AFL club supports responsible gambling by halting ground ads
Australian football club Geelong has thrown its support behind the Love the Game program initiated by the Victorian Responsible Gambling Foundation.
Gambling Insider reports the club took a stand against sports betting during its match against the Western Bulldogs, where no gambling advertisements were on display at GMHBA Stadium.
Geelong said it was proud to be one of more than 500 sporting clubs across Victoria to say no to sports betting, adding that all ten AFL clubs in the state are “united in our commitment to protect kids from the promotion of gambling in sport.”
The club continued by explaining that almost one third of sports betting in the state is carried out by men aged 18-24, which “shouldn’t come as a surprise, given kids this century are routinely being exposed to excessive levels of sports betting advertising while watching their heroes during live broadcast matches.”
Geelong said a 2020 survey found that 88 per cent of Victorian sports fans agreed that young people are exposed to too much sports betting advertising, with A$232 million spent on ads in the country in 2019, compared to $89.7 million in 2011.
Geelong chief commercial officer Braith Cox commented: “It’s extremely important for our club to be gambling and gaming free and we are proud that our stadium doesn’t display any sports gambling advertising.
“As a partner of the Victorian Responsible Gambling Foundations’ Love the Game program, Geelong says no to sports betting sponsorship to help limit the gambling promotions seen by our fans.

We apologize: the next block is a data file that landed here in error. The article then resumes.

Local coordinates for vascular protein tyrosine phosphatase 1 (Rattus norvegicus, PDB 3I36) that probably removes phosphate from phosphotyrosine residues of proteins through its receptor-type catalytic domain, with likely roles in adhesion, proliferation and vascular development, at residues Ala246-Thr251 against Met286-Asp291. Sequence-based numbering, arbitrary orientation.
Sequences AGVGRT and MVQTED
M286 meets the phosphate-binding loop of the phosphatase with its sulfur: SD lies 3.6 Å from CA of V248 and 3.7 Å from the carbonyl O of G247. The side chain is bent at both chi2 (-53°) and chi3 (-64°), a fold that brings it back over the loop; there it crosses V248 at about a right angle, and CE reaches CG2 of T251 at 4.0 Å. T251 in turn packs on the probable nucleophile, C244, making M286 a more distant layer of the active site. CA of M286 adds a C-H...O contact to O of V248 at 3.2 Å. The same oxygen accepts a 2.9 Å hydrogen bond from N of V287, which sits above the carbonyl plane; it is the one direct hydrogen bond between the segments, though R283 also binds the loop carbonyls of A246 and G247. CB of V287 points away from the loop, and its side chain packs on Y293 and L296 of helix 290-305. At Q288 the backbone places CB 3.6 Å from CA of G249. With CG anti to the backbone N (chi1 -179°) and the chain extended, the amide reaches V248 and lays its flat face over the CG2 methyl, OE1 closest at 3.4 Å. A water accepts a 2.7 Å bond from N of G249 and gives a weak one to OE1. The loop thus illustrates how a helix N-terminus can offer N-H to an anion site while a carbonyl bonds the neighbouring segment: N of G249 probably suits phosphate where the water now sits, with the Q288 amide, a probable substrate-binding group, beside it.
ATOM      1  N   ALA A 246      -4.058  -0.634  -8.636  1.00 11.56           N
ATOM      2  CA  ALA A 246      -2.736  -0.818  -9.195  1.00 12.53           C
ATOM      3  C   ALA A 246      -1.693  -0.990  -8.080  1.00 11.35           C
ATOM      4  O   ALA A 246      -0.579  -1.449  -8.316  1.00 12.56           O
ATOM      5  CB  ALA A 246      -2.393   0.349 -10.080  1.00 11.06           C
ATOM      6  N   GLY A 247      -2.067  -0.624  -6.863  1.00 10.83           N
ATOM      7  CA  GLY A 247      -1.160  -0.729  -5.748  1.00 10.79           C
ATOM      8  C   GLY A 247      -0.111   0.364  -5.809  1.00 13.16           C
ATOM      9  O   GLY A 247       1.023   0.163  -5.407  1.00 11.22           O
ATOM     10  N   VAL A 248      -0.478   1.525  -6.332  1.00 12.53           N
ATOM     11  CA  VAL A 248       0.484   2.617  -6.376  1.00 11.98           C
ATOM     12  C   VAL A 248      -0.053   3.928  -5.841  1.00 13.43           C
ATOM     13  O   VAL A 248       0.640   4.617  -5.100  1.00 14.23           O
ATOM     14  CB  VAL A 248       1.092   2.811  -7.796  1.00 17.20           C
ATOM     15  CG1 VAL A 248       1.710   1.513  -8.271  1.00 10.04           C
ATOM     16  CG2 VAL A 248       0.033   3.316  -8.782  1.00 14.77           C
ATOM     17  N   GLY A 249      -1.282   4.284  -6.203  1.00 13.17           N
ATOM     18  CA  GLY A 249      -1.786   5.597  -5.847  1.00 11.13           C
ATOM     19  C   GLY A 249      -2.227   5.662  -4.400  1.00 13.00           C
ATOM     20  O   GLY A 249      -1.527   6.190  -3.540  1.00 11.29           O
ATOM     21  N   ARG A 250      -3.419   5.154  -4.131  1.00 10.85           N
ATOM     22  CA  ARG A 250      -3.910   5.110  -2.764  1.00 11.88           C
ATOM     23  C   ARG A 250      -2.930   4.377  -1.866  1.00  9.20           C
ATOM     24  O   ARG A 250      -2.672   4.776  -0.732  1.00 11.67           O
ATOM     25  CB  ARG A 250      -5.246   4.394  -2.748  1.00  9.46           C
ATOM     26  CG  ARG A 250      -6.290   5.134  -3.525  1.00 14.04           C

“We want to encourage young people to love the game, not the odds.”
Cats ended pokies association months ago
The football club ended its long association with pokies venues last November by selling its Point Cook gaming venue.
The sale of The Brook Point Cook to the Melbourne Racing Club was settled in early 2020 for a seven-figure sum, but settlement was delayed because the venue had to shut its doors during the coronavirus pandemic.
The club pocketed $4 million per year from gambling and had 180 pokies across two venues.
The sale means it is no longer making money from poker machines.
Cats chief Brian Cox said the sale of the venue was a proud day for the club and for Responsible Gambling reforms.
“If you look at our mission, it’s quite obvious gaming doesn’t fit, and if you look at our values, it doesn’t fit in there either.
“We have a value of being commercial and considered. You need to consider the effect of gaming on all people, not only those who enjoy it and find it as a pastime but also those who get into it in an unhealthy way.
“That, in the end, was the crunch for us; we didn’t necessarily want to be involved in an activity that had detrimental outcomes to a number of people in the community.”
The Brook has a licence for 80 gaming machines.
Geelong previously operated a further 100 at Kardinia Park, but switched them off during a stadium upgrade six years ago and sold most of the licences to other operators.
Cook said the club would turn its attention and the money made by selling The Brook to other pursuits.
“We decided we’d go into, in the first instance, businesses that are around health and wellbeing,” he said.
In January, the Cats announced they had purchased Geelong’s Gym in Newtown.
Cook said an upgrade to that business was in the pipeline and similar ventures were being investigated.